Side Effects of Ingesting Too Much Salt

Excess sodium intake can adversely affect your health.
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Also known as sodium chloride, salt is commonly added to foods as a preservative and flavor enhancer. In addition to its taste benefits, your body needs the sodium found in salt to control your blood pressure and keep your muscles and nerves functioning at their best. While moderate amounts of sodium are beneficial to maintaining your health, excess sodium intake can have harmful short-term and long-term effects. The average healthy adult should consume no more than 2,300 milligrams of sodium per day, according to Talk to your doctor if you are uncertain how much sodium you should take in via your daily diet.

Fluid Buildup

    Sodium attracts water, which is beneficial in maintaining blood pressure and blood volume. However, excess amounts of sodium can cause your body to retain excess amounts of water -- also known as bloating. When you ingest too much sodium, you can experience bloating almost immediately. Mild bloating can lead to discomfort and a feeling of fullness. The extra fluid also can place a greater challenge on your heart because it must work harder to move the extra fluid through your body.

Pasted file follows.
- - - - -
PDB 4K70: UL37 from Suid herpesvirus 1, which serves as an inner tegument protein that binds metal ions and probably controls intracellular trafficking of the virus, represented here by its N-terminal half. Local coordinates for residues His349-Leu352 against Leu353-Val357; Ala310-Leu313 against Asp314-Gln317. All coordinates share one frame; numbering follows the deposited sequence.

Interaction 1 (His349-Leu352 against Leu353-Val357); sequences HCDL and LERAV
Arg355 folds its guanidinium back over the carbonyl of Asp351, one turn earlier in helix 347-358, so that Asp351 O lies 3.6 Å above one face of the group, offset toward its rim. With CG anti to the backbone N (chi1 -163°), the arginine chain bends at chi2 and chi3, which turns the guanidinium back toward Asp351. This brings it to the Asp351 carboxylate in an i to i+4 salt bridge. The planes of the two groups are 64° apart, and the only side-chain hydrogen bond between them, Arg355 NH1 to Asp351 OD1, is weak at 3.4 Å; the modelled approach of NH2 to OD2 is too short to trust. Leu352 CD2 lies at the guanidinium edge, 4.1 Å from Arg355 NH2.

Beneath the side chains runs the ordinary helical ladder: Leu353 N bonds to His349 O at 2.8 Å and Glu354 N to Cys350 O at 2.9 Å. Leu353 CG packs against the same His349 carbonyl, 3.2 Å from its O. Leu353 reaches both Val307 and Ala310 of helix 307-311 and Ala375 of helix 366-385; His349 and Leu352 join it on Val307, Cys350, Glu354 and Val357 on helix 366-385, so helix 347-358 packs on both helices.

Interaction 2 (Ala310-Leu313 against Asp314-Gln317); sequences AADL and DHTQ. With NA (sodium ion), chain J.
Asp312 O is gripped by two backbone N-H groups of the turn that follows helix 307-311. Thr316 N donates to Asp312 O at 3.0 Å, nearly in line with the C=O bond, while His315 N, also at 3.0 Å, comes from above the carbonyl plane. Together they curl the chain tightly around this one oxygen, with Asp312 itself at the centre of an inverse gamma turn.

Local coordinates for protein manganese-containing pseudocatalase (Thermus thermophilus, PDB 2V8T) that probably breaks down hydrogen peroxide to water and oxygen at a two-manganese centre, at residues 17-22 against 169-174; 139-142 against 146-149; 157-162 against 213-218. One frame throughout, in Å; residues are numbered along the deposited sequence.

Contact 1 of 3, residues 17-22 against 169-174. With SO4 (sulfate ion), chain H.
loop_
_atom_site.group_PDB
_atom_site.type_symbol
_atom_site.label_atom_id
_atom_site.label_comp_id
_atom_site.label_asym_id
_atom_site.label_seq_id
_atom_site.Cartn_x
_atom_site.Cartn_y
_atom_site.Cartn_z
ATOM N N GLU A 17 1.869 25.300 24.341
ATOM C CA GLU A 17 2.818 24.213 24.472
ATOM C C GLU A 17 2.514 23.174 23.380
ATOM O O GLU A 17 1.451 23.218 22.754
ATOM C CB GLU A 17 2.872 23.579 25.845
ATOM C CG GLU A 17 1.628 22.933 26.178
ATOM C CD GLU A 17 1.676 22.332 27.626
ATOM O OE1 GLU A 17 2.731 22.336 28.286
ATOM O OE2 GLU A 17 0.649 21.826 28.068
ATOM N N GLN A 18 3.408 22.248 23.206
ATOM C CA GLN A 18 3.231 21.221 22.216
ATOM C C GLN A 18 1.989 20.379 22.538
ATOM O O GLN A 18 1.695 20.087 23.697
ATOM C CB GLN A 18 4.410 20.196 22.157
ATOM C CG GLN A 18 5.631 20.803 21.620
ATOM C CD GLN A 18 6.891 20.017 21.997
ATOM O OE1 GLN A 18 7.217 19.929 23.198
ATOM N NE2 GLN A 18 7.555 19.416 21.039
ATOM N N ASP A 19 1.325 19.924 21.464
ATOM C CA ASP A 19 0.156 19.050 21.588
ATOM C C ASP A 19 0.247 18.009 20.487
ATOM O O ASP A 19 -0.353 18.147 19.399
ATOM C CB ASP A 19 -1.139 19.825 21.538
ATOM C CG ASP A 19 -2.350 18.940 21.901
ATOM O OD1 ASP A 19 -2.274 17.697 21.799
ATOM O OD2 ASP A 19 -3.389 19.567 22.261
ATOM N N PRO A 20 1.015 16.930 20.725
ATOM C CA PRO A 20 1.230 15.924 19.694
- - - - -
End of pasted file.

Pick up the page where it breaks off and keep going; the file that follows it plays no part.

Contributes to Medical Conditions

    Excess sodium intake in your diet can contribute to a number of harmful health conditions, according to the Centers for Disease Control and Prevention. Increased sodium intake can contribute to high blood pressure, heart attack and stroke. It also may increase your risk of osteoporosis, according to Colorado State University Extension. When you consume excess sodium, your kidneys release the excess amount via your urine. Additional minerals and electrolytes, including calcium, also are released in your urine. Over time, this can lower your calcium levels and weaken your bones.

Medical Conditions Affected

    Taking in too much salt can be dangerous to your health if you have certain medical conditions that affect your body’s ability to release fluids. Examples include congestive heart failure, cirrhosis or kidney disease, according to “The New York Times” Health Guide. If you have these conditions, your physician will likely recommend you closely monitor your sodium intake to prevent excess fluid buildup. Those with high blood pressure should typically take in no more than 1,500 milligrams of sodium. This is about two-thirds of a teaspoon of salt. However, your physician may recommend consuming less sodium depending upon your individual health condition or conditions.

Reducing Sodium

    The average American consumes between 3,100 and 4,700 milligrams of sodium per day, which is significantly higher than the recommended 2,300 milligrams of sodium for healthy individuals, according to Colorado State University Extension. To reduce your sodium intake, make healthy substitutions or choose foods that limit added sodium. For example, add herbs or spices to foods instead of salting them. By choosing foods labeled as “low-sodium” or “no sodium added," you can reduce sodium intake. Always taste your food before salting it to ensure you need additional salt. If you do choose to add salt, add it gradually instead of adding several shakes of salt at once. You also should avoid processed and prepared foods, which tend to contain large amounts of added sodium. Examples include pasta, pizza, cold cuts, bacon, fast foods and soups.

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